But product managers and digital technologies have so much more to offer. Figuring out how to use tech and data in responsible ways to intervene in complex social systems to create intentional change is a far better use of the product manager’s skill set and mindset. If Uber can use technology to change how we travel and Spotify can change how we listen to music, then charities can use technology to make the world a better place.

What I hope the next ten years looks like

I firmly believe technology has the potential to create change at scale for all kinds of wicked problems affecting the world, and I hope charities embrace the opportunities it provides. And I hope product managers are instrumental in helping charities understand this opportunity and make the most of it. To do so, the value product managers bring will need better definition, product managers will have to develop their outward-facing knowledge and skills, and charities will have to explore and experiment ways of using technology.

How long does work take?

Screenshot of LinkedIn Poll showing that 72% of respondents think doing four hours of work over four weeks means the work takes four weeks, not four hours.

72% of respondents to my LinkedIn poll think that if I do four hours of work over four weeks, then the work takes four weeks, not four hours.

Of course, both are true. It just depends on what you mean when you say “work”. And that’s what makes talking about deadlines and estimates and the time work takes so difficult.

But, is it ever possible to talk about work, and delivery, and value without also talking about time?

What’s in my bag

As part of my goal of being even more minimalist this year, I’m going to try to live out of two 35 litre bags.


  • Hat – Warm hat
  • Shell jacket
  • Down jacket
  • Waterproof jacket
  • Fleece jacket
  • Shirt x3
  • T-shirt x3
  • Jean x3
  • Shorts x3
  • Socks x3
  • Trainers
  • Belt

Ditch pack

  • Passport
  • Bank card
  • Driving licence
  • Cash
  • Hard drive
  • Spare car key

Wash kit

  • Tooth brush
  • Tooth paste
  • Towel
  • Flannel
  • Shower gel
  • Nail clippers
  • Deordorant
  • Moisturiser
  • Hair trimmer
  • Scissors


  • Work laptop
  • Work laptop charger
  • Surface laptop
  • Surface charger
  • Phone
  • USB to USB-C cable
  • USB-C to USB-C cable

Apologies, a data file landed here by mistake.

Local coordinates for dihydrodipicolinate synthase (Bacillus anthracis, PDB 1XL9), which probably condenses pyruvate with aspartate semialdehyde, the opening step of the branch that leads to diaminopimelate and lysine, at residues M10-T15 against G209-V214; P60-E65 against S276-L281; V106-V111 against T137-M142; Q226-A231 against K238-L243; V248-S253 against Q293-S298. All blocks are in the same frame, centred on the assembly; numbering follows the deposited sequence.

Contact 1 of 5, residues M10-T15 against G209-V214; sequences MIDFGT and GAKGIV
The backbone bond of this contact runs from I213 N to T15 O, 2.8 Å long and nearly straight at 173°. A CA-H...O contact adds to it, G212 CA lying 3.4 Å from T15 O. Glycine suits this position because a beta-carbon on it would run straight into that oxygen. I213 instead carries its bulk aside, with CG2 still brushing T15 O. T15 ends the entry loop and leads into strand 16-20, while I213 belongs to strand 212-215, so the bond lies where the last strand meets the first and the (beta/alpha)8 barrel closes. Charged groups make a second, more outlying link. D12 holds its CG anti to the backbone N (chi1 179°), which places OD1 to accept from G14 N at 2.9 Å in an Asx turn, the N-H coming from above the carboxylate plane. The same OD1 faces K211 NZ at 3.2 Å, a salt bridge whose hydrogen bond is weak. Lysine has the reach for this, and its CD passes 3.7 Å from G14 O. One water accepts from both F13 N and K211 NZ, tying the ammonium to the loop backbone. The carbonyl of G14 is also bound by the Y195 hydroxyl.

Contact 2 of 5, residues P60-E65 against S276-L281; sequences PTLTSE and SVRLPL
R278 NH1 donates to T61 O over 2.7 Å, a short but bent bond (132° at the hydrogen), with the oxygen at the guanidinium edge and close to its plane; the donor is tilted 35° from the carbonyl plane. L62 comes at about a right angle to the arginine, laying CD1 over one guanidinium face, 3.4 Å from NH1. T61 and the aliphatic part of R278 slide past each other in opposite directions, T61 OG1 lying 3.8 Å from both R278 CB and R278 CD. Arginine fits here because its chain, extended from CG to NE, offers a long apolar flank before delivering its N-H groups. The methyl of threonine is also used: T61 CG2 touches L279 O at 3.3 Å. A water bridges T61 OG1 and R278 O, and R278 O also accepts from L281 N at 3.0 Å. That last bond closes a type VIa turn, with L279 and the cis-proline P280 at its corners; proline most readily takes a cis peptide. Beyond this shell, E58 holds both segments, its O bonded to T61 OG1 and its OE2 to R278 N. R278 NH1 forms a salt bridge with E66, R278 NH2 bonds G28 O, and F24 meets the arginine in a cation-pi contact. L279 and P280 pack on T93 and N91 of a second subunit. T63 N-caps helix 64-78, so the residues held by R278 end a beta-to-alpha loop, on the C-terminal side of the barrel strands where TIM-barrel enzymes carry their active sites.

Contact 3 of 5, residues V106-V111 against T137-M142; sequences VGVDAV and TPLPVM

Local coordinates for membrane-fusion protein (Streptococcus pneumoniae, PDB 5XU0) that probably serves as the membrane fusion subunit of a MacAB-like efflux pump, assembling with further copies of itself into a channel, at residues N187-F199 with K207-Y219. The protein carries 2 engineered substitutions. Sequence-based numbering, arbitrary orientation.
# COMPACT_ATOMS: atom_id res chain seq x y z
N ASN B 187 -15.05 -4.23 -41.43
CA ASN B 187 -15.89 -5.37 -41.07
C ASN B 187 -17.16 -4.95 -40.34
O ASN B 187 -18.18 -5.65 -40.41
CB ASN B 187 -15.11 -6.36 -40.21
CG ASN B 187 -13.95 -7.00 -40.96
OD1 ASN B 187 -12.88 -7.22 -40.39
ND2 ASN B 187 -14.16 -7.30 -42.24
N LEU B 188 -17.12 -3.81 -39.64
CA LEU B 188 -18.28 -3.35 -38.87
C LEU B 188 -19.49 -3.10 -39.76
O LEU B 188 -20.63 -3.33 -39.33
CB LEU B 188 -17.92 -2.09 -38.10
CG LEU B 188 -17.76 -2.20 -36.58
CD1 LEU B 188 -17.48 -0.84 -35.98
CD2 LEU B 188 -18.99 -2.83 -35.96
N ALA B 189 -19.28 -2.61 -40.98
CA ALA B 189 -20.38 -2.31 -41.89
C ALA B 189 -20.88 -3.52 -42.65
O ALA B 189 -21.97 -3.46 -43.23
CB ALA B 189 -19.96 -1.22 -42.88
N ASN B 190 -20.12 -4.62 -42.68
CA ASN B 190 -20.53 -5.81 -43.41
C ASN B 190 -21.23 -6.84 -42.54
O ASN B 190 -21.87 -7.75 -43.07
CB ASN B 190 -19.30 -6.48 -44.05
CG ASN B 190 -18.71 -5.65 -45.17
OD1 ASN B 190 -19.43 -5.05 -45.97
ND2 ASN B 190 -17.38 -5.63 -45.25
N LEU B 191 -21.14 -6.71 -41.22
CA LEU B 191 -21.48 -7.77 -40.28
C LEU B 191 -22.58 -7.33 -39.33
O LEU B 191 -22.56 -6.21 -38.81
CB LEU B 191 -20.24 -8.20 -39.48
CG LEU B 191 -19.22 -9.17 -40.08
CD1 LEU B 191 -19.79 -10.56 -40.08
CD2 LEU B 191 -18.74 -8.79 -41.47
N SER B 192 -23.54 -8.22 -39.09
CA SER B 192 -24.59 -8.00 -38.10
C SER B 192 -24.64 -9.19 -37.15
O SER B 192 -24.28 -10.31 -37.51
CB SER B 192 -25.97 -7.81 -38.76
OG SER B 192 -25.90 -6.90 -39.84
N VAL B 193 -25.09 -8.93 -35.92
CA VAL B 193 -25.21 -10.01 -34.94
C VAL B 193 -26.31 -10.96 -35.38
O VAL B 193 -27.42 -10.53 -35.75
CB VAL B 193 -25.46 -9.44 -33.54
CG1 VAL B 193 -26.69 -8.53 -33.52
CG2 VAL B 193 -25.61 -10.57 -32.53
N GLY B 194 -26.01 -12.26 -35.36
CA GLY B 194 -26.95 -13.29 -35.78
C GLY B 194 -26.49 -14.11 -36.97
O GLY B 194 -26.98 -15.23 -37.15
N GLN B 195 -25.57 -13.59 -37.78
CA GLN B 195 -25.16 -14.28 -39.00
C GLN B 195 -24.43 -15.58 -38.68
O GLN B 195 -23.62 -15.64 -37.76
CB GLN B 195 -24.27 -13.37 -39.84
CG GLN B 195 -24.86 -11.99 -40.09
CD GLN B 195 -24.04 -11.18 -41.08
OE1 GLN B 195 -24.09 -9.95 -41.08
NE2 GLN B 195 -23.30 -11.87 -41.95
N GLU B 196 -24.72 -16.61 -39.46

• Kindle
  • Backup phone
  • Wall plug
  • Battery pack
  • Wired earphones


  • Glasses x2
  • Sunglasses
  • Swiss army knife
  • Car keys
  • Window tool
  • Pen
  • Notebook
  • Headtorch

What does team capacity even mean anyway?

We pretty much agree it’s not right to refer to people as resources (or at least we should). It’s disrespectful and dehumanising. It smacks of an outdated industrial mindset where people were thought of as interchangeable cogs in the machine, easily replaced by the next person in line.

So, in avoiding that problematic term, we seem to have replaced in with the term ‘capacity’. What does that mean? Is it just a different term for the same kind of thinking or is it something different?

When we say ‘capacity’, we often mean it as short-hand for ‘who does what work when’. If we take the definition of capacity as ‘the maximum amount something can contain’, then when we say, “the team is at full capacity this month”, we mean that a group of people (who) are already doing all the work they can in the time they have available. We think of the ‘who’ and the ‘what’ as fixed (throwback from the industrial mindset) and the ‘when’ as the variable. “The team might have more capacity next month”, means we expect them to have more time next month and the work they couldn’t fit in this month will have to wait till then.

But in modern digital work all those things are variable. Not just when, but who and what too.

Who might be on the cross-functional team could change, but also what skills, knowledge, time, processes and environments the people might have could also change. These things vary depending on the work. A developer using a new language and unfamiliar systems to what they are highly-skilled in will take longer.